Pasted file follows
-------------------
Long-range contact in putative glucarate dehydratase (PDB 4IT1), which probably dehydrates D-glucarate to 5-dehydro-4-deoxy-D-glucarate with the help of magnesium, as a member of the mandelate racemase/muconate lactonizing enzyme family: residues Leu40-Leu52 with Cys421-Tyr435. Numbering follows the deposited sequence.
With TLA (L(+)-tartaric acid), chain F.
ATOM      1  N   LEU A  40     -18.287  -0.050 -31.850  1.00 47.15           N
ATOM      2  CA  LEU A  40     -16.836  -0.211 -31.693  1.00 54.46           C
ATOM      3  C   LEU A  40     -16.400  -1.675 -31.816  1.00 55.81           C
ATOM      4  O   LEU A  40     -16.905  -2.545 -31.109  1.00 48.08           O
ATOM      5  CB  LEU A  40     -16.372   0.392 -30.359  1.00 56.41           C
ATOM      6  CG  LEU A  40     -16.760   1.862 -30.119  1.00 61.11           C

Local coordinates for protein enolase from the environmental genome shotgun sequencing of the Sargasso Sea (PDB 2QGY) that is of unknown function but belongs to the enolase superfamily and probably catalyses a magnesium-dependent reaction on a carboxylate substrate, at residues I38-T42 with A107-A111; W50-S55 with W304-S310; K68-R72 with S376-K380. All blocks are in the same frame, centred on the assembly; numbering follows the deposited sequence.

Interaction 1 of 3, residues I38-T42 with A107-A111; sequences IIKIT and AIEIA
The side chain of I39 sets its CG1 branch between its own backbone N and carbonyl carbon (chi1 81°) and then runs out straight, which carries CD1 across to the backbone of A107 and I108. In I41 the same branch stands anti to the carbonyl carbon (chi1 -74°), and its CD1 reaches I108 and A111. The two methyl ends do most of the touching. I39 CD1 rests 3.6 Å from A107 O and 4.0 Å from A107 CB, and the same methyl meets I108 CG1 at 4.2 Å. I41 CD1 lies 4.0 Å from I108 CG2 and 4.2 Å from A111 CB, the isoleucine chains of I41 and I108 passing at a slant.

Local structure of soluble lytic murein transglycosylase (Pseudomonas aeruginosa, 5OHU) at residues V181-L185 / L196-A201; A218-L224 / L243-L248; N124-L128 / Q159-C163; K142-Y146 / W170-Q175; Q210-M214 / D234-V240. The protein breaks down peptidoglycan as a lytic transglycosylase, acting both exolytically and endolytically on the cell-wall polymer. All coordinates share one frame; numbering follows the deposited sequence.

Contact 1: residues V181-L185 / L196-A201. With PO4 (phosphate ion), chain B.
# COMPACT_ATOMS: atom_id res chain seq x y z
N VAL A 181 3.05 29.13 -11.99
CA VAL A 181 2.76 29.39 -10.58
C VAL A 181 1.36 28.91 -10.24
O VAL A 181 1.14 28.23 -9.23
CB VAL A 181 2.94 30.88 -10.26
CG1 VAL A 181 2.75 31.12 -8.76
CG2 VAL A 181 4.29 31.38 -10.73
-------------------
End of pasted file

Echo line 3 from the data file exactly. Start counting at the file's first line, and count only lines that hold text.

ATOM      1  N   LEU A  40     -18.287  -0.050 -31.850  1.00 47.15           N